|کد مقاله||کد نشریه||سال انتشار||مقاله انگلیسی||ترجمه فارسی||نسخه تمام متن|
|142315||163097||2016||12 صفحه PDF||سفارش دهید||دانلود رایگان|
The concepts of convergent evolution and community convergence highlight how selective pressures can shape unrelated organisms or communities in similar ways. We propose a related concept, convergent interactions, to describe the independent evolution of multispecies interactions with similar physiological or ecological functions. A focus on convergent interactions clarifies how natural selection repeatedly favors particular kinds of associations among species. Characterizing convergent interactions in a comparative context is likely to facilitate prediction of the ecological roles of organisms (including microbes) in multispecies interactions and selective pressures acting in poorly understood or newly discovered multispecies systems. We illustrate the concept of convergent interactions with examples: vertebrates and their gut bacteria; ectomycorrhizae; insect–fungal–bacterial interactions; pitcher-plant food webs; and ants and ant–plants.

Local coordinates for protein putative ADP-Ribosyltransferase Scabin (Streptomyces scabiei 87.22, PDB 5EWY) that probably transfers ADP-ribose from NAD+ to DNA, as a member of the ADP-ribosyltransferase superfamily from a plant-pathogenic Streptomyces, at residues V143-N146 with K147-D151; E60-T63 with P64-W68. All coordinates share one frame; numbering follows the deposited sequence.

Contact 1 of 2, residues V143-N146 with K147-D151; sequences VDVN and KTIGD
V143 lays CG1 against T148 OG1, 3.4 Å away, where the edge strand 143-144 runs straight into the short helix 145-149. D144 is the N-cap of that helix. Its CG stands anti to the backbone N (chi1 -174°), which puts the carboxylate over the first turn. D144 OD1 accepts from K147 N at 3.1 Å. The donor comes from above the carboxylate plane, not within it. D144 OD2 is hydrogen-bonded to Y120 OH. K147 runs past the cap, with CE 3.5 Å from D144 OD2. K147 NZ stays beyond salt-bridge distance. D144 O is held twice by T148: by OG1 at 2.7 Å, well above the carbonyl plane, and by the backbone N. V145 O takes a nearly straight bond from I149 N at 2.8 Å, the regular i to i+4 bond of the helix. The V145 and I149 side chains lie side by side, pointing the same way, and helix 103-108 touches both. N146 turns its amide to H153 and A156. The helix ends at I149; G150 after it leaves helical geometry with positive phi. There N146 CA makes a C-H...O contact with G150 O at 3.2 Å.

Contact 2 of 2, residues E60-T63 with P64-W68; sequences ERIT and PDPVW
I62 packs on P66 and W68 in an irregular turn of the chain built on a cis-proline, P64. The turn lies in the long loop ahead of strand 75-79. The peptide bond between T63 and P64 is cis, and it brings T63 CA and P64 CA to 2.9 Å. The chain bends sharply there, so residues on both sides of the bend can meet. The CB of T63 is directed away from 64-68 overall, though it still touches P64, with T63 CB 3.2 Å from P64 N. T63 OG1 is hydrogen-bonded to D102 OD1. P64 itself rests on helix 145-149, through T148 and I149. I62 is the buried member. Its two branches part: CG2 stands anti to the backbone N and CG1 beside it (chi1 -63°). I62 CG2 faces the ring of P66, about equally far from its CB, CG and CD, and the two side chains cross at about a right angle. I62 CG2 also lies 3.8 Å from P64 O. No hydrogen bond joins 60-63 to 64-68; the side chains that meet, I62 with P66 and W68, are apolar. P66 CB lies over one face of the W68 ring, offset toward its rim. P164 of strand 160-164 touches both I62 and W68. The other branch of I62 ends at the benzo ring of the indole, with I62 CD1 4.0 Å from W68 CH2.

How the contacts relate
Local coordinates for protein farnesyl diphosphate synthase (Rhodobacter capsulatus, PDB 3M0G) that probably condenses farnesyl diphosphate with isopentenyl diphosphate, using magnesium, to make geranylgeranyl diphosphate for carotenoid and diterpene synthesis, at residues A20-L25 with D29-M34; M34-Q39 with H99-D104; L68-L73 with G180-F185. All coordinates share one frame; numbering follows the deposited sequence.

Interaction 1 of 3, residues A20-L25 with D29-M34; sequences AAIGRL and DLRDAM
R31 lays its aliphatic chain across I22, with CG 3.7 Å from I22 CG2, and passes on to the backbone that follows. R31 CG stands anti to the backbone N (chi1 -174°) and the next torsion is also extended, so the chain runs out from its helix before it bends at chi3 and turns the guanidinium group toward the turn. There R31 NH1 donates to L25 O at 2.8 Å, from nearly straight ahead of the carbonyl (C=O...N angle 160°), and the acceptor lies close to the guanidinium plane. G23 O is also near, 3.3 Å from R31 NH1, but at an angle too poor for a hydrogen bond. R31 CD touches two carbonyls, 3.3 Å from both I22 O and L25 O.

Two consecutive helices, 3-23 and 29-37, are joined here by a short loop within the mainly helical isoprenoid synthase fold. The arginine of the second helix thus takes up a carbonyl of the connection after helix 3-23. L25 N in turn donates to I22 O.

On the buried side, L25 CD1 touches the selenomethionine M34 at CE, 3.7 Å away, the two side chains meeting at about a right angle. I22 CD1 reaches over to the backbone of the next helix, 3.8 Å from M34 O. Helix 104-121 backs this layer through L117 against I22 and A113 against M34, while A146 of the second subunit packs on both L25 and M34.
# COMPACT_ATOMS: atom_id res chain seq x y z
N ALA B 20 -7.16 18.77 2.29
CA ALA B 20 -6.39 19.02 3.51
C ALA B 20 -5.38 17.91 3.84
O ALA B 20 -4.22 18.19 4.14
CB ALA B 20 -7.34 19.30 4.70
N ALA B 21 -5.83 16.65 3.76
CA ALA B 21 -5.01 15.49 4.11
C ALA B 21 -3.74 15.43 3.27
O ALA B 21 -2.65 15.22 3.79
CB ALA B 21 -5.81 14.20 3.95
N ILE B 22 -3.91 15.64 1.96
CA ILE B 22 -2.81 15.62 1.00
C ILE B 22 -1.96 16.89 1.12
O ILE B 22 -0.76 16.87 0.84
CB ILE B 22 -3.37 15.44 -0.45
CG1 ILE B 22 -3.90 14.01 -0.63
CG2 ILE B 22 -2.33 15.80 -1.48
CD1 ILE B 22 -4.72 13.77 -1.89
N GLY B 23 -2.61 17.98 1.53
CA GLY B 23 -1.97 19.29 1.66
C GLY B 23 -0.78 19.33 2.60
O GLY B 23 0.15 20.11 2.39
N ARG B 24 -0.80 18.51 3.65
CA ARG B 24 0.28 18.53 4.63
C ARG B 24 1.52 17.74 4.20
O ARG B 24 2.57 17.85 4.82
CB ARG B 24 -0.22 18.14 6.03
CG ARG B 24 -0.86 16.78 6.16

TrendsWe present a framework for exploring how selection shapes multispecies associations.We provide examples of functional convergence in species interactions.Convergent interactions can be used to predict the ecology of unknown symbioses.Convergent interactions can help elucidate the ecological roles of microbes.
Journal: - Volume 31, Issue 4, April 2016, Pages 269–280